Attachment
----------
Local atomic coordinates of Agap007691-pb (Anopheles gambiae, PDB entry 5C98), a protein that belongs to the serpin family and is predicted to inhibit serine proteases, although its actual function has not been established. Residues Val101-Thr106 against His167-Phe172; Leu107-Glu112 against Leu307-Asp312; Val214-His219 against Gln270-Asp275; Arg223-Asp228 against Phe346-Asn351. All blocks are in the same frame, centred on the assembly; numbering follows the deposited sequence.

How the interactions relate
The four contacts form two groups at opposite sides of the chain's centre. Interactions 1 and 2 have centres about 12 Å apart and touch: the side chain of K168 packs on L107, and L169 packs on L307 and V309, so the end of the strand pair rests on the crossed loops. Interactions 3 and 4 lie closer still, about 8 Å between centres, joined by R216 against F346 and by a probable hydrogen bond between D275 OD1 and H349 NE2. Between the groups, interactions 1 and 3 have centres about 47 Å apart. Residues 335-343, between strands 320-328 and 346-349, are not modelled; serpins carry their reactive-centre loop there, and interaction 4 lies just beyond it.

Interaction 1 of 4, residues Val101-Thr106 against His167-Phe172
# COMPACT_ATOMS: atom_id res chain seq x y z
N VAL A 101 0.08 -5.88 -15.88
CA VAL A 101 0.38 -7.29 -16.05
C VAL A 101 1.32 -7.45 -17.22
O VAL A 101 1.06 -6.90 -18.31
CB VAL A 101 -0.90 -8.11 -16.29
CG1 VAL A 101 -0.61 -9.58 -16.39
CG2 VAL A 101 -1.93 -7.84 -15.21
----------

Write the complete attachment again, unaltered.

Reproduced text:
Local atomic coordinates of Agap007691-pb (Anopheles gambiae, PDB entry 5C98), a protein that belongs to the serpin family and is predicted to inhibit serine proteases, although its actual function has not been established. Residues Val101-Thr106 against His167-Phe172; Leu107-Glu112 against Leu307-Asp312; Val214-His219 against Gln270-Asp275; Arg223-Asp228 against Phe346-Asn351. All blocks are in the same frame, centred on the assembly; numbering follows the deposited sequence.

How the interactions relate
The four contacts form two groups at opposite sides of the chain's centre. Interactions 1 and 2 have centres about 12 Å apart and touch: the side chain of K168 packs on L107, and L169 packs on L307 and V309, so the end of the strand pair rests on the crossed loops. Interactions 3 and 4 lie closer still, about 8 Å between centres, joined by R216 against F346 and by a probable hydrogen bond between D275 OD1 and H349 NE2. Between the groups, interactions 1 and 3 have centres about 47 Å apart. Residues 335-343, between strands 320-328 and 346-349, are not modelled; serpins carry their reactive-centre loop there, and interaction 4 lies just beyond it.

Interaction 1 of 4, residues Val101-Thr106 against His167-Phe172
# COMPACT_ATOMS: atom_id res chain seq x y z
N VAL A 101 0.08 -5.88 -15.88
CA VAL A 101 0.38 -7.29 -16.05
C VAL A 101 1.32 -7.45 -17.22
O VAL A 101 1.06 -6.90 -18.31
CB VAL A 101 -0.90 -8.11 -16.29
CG1 VAL A 101 -0.61 -9.58 -16.39
CG2 VAL A 101 -1.93 -7.84 -15.21